Within this report is a statement about the efficacy of the vaccine to prevent hospitalizations and deaths associated with the virus-versus-the very small risk of narcolepsy…within a subset of younger people who have a genetic predisposition for narcolepsy:

    “Pandemrix vaccine reduced the number of deaths from swine flu and the need for intensive care

    The Pandemrix vaccine was used in the winter of 2009–2010 to prevent the swine flu epidemic. About half of the Finnish population chose to be vaccinated. In autumn 2009 at the peak of the epidemic, the daily number of people (mainly under the age of 65) in hospital care was 400, with more than 50 patients in intensive care. There were 44 deaths from swine flu confirmed by laboratory tests. A significant number of severe cases were prevented during the 2009–2010 season, even if vaccines were given at about the same time as the epidemic reached Finland. Vaccinations of the groups most at risk from swine flu were completed by the local authorities before the first wave of the epidemic struck.

    During the influenza season 2010–2011, 52 persons were treated in intensive care, and 13 succumbed. Most of these were unvaccinated. Combining the data on morbidity and mortality with data on vaccinations in the 2009–2010 pandemic season indicate that a swine flu vaccination taken in the pandemic season had provided 75–88 per cent protection against the swine flu virus in winter 2010–2011. Based on these vaccine effectiveness figures, it has been estimated that during the first wave in 2009-2010, the swine flu vaccine prevented approximately 40 000 cases of swine flu, and during the second wave in 2010-2011, another 40 000 cases of
    swine flu.”

    Source: Finland’s National Institute for Health and Welfare “Association Between Pandemrix and Narcolepsy Confirmed among Finnish Children and Adults”-September 1, 2011

    (I wonder how many of Sarah’s “Sources” actually linked to the Final Report from the Finnish health authorities?)

  48. sarah007 says:

    “it has been estimated that during the first wave in 2009-2010, the swine flu vaccine prevented approximately 40 000 cases of swine flu”

    Science of the believer Lilady.

    “At best the pandemic vaccine was only 49% effective in preventing lab-confirmed disease from pH1N1 after 14 days, and in the first week after vaccination it nearly quadrupled the associated risk of being hospitalized with pH1N1! Furthermore, prior receipt of seasonal flu vaccine alone nearly tripled the associated risk of hospitalization with pH1N1!”Allan S. Cunningham, Retired Pediatrician, BMJ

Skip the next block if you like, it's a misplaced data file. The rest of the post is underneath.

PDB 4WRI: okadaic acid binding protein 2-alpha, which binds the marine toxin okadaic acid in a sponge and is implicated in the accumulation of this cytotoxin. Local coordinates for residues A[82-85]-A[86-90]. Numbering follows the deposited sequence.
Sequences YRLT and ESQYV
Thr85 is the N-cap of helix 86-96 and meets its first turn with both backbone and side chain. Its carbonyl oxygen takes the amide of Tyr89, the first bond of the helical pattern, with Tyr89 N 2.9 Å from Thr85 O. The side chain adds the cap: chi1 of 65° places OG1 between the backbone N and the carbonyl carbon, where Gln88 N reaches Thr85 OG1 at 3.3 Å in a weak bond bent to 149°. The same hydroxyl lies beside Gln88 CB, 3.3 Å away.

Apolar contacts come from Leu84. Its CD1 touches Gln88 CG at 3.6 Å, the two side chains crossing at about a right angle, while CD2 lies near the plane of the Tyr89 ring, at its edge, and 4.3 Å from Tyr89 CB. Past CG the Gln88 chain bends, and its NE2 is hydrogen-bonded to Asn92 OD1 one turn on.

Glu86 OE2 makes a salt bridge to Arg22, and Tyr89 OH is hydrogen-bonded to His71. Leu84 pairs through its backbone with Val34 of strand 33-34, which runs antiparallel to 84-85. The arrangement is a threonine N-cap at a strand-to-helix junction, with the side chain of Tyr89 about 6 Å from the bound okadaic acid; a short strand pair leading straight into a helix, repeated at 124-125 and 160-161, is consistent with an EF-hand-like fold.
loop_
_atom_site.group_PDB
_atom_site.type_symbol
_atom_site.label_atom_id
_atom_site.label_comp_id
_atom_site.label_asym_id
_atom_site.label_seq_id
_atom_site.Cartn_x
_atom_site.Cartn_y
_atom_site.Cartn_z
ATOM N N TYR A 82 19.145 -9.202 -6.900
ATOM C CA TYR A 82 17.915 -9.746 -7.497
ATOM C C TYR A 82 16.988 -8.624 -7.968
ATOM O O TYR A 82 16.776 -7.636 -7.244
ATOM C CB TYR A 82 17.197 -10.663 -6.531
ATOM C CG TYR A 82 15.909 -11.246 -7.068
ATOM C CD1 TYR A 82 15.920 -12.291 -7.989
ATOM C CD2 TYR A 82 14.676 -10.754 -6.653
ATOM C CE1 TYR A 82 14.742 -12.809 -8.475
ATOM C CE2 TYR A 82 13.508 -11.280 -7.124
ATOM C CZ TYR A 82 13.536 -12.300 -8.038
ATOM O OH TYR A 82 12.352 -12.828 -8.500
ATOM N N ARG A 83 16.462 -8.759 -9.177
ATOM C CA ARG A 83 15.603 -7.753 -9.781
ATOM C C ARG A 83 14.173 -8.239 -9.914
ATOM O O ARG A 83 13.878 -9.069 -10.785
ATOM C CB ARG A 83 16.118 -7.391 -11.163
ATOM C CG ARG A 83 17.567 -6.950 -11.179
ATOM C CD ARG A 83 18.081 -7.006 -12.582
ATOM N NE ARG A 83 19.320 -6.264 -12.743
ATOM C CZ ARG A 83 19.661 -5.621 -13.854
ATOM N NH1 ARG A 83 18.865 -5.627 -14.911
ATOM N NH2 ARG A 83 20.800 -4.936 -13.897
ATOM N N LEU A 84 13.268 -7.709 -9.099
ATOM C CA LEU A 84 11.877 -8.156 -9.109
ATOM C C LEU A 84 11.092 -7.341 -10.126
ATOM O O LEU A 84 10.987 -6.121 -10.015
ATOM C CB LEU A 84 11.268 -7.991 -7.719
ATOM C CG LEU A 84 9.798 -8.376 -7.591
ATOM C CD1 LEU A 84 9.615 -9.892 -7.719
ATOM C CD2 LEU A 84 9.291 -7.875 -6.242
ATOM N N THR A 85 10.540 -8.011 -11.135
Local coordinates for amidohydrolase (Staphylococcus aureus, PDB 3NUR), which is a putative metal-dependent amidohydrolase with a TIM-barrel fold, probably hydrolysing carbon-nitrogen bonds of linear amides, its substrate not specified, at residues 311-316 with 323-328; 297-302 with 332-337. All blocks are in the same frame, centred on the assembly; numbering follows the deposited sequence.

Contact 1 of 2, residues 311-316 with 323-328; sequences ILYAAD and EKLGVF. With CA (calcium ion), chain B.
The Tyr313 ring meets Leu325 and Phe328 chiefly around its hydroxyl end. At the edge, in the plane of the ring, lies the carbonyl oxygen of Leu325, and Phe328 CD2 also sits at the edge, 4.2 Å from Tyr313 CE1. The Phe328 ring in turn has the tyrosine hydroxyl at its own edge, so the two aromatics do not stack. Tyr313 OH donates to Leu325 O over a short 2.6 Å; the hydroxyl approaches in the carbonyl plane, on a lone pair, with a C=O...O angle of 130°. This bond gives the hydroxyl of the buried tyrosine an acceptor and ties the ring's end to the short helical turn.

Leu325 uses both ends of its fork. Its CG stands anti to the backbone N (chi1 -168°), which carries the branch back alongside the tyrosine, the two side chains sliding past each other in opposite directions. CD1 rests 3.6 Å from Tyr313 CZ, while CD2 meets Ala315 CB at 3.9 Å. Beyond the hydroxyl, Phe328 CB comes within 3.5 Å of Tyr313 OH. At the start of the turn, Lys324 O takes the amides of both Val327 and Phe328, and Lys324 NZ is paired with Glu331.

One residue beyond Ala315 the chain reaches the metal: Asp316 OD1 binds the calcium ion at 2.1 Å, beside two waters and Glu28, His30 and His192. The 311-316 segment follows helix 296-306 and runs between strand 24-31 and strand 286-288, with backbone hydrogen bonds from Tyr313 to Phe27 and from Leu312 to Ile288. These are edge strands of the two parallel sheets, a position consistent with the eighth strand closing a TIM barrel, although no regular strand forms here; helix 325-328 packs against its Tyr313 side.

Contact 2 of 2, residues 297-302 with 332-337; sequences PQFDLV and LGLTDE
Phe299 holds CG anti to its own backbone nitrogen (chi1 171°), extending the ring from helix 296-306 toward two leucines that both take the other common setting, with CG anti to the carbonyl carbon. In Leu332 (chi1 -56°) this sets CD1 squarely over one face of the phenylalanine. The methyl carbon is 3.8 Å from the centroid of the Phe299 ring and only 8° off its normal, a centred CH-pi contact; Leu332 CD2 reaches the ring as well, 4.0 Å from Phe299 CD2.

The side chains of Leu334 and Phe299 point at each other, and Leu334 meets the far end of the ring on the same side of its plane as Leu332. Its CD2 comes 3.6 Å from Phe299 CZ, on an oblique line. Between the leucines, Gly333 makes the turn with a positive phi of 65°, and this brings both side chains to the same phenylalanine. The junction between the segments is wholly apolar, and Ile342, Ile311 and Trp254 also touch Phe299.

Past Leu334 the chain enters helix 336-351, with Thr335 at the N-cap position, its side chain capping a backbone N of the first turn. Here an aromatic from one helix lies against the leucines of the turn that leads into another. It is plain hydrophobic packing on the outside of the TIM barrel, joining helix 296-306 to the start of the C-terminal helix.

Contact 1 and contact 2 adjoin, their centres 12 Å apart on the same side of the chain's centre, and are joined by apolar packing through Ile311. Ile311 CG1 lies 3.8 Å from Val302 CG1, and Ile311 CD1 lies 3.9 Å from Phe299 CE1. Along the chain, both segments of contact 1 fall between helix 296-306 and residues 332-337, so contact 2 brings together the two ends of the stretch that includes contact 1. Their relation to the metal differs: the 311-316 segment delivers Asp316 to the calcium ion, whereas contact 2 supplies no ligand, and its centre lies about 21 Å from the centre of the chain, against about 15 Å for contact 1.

Put that in your stats and smoke it.

  49. Narad says:

    “At best the pandemic vaccine was only 49% effective in preventing lab-confirmed disease from pH1N1 after 14 days”

    And how do you reconcile this pregnantly repeated item with the notion that “‘flu virus’ does not cause flu”?

  50. Chris says:

    Sarah, why did Sallie Bernard of SafeMinds have trouble getting DTaP vaccine with thimerosal in 2001?

  51. lilady says:

    ““At best the pandemic vaccine was only 49% effective in preventing lab-confirmed disease from pH1N1 after 14 days, and in the first week after vaccination it nearly quadrupled the associated risk of being hospitalized with pH1N1! Furthermore, prior receipt of seasonal flu vaccine alone nearly tripled the associated risk of hospitalization with pH1N1!”Allan S. Cunningham, Retired Pediatrician, BMJ”

    Still cherry-picking, eh Sarah? Not content to merely cherry-picking from an actual study or article published in the BMJ, Sarah now resorts to cherry-picking one of three “Rapid Responses” internet comments… from Dr. Cunningham, a retired pediatrician from Cooperstown New York.

    Here is the ACTUAL ARTICLE that appeared in the BMJ:

    http://www.bmj.com/content/344/bmj.d7901

    Oh, look here…I located where Dr. Cunningham is a “guest blogger”:

    http://therefusers.com/category/refusers-newsroom/

    PUT THAT IN YOUR STATS AND SMOKE IT, SARAH! LIAR!

  52. WilliamLawrenceUtridge says:

    Weing, wong again. The issue is about evidence not your selection bias. EBM has big issues with cooked data so this goose chase about peer review being the only truth stacks up the crap again and again. A new review of the influenza drug oseltamivir (Tamiflu) has raised questions about both the efficacy of the medication and the commitment of its maker to supply enough data for claims about the drug to be evaluated by independent experts.

    Where is cooked data about drug trials published and publicized? In the peer reviewed literature or on Dr. Joseph Mercola’s website? Your comment suggests it was in BMJ. So my real question is, do you trust the peer reviewed literature, or do you only trust it when it supports an ideology you were already committed to? Your “source” is Allan S. Cunningham, a retired pediatrician, providing commentary in the form of rapid responses to the BMJ. These are non-peer-reviewed web comments (not even letters to the editor) from a nonspecialist.